Will, a Sustrans supporter from Manchester, and his son Charlie got into cycling together. So when Charlie, then 11 years old, suggested they attempt the long ride from Land’s End to John o’Groats (LEJOG) together, Will couldn’t think of a good reason not to.
Each of them gave their take on the experience.
I had the idea for this trip because I love cycling. This is because you see a lot more wildlife and scenery than in a car and it is really fun to glide along down a descent after a tough challenge uphill.
I fancied doing it now because it was my last chance until after my GCSEs and I wanted to complete it before I got to secondary school. I was expecting it to be tough and I didn’t know if I would be able to do it but I was determined to complete a big bucket list challenge.
I found the first couple of days very tricky as there were a lot of long, steep hills but after that it wasn’t as tough (although I am not saying it was easy). My favourite bit was Cornwall because, even though there were a lot of hills, the views were spectacular and everyone was very kind.
“ I highly recommend it if you are thinking about giving it a go. ”
Before I left, my teacher and my classmates sent me inspiring quotes to help me along the way which encouraged me to achieve my goal.
I am also very grateful to my grandpa and uncle who supported me and my dad throughout our journey if we ran out of energy bars or needed a spare pump.
It feels great to have done it and I highly recommend it if you are thinking about giving it a go.
We fell into multi-day cycling really. It started when, fed up with the cost in time and money of driving, I bought a bike for short journeys. A colleague got wind of this and suggested we cycle from Morecambe to Bridlington. Not, I grant you, a short journey. I couldn’t see how this could be done without using the M62, but I was persuaded and spent a great few days cycling the Way of the Roses.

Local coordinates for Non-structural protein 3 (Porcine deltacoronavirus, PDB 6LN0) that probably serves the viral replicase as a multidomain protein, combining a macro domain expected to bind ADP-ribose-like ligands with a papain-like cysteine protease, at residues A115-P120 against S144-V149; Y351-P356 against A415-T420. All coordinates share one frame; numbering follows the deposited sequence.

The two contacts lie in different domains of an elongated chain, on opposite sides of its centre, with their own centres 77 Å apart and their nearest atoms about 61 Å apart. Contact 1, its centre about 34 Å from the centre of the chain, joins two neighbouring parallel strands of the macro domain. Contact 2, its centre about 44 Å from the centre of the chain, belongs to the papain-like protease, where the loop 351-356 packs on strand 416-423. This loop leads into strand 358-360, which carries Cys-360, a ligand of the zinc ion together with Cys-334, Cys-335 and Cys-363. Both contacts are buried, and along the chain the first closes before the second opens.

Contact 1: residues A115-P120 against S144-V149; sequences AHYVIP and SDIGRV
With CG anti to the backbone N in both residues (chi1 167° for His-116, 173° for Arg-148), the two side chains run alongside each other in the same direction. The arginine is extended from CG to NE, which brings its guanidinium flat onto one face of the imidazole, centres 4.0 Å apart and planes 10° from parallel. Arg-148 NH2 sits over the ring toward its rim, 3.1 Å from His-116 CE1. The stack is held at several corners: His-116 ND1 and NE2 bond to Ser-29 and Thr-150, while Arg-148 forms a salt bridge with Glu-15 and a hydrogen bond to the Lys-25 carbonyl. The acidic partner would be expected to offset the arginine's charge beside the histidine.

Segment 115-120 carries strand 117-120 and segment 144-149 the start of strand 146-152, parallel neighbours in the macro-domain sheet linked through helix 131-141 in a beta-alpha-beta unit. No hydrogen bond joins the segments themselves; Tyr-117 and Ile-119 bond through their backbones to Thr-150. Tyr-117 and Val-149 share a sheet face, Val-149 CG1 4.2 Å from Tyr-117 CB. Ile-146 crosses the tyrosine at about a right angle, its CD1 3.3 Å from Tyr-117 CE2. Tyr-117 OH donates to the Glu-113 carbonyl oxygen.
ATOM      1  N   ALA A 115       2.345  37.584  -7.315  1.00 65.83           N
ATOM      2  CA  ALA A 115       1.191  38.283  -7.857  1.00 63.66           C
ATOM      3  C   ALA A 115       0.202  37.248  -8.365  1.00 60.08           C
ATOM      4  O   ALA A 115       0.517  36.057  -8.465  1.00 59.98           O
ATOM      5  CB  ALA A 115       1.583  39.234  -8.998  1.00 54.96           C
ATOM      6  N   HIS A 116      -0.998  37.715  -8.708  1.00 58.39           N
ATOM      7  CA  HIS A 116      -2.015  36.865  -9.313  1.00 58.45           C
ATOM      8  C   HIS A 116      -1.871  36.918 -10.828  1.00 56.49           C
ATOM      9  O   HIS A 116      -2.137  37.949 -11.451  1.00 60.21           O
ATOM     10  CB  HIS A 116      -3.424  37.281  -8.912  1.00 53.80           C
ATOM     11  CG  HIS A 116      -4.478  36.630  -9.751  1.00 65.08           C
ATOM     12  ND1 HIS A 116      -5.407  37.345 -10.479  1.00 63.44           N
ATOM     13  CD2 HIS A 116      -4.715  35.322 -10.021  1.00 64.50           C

My colleague and I followed this up with Coast and Castles South and I was hooked. It also struck me that the National Cycle Network, on which these routes were based, would be a fabulous resource for adventures with kids.
Charlie was showing an interest in and aptitude for cycling and we made our first foray when he was 8, riding from York to Boroughbridge, a safe, flat 20 miles or so. He too caught the bug.
Coast and Castles was next, in 2015, and over two trips and six days we cycled from Alnmouth to Leuchars.
Charlie’s ambitions, confidence and ability grew so our next challenge was the Way of the Roses in 2016. Throughout this time he was nurturing a desire to ride really big distances and when in October he announced he’d like to try LEJOG, my initial scepticism was defeated by his determination and a realisation that I could not say that he was incapable of doing it (and my own desire to make the trip).
It struck me that the National Cycle Network would be a fabulous resource for adventures with kids.
“ It struck me that the National Cycle Network would be a fabulous resource for adventures with kids. ”
Of course undertaking such a journey with a child demands a lot of planning. One can’t arrive in a town with nowhere to eat or sleep; Charlie needed to know that all he had to do was ride and everything else would be fine.
So I devised a route to suit our own particular needs, travelling it virtually through Street View to make sure I knew what to expect, and I booked accommodation well in advance.
We carried our own kit (we always have) but had some great back-up from family members who put themselves nearby with a car and a bike rack, just in case. After battling headwinds across Dartmoor (we had to pedal just to go downhill) I had a bit of a wobble in Exeter and thought perhaps we might need that rack.
Charlie was unbowed, however, and once through the South West our strength and confidence grew.
It was a remarkable journey, each day bringing a new county, and each county displaying different terrain, vegetation, wildlife and history; we saw the UK in many guises.
A particular, and unexpected, highlight for me was the run from Chatelherault Country Park, south east of Glasgow, to Tarbet on the shores of Loch Lomond: a safe, flat and relatively easy ride through the biggest city on our route to some of the most beautiful countryside along National Route 74, 75 and 7 and Regional Route 40.
This was, without question, the trip of a lifetime, but there is only one question at the end of any such adventure – what’s next?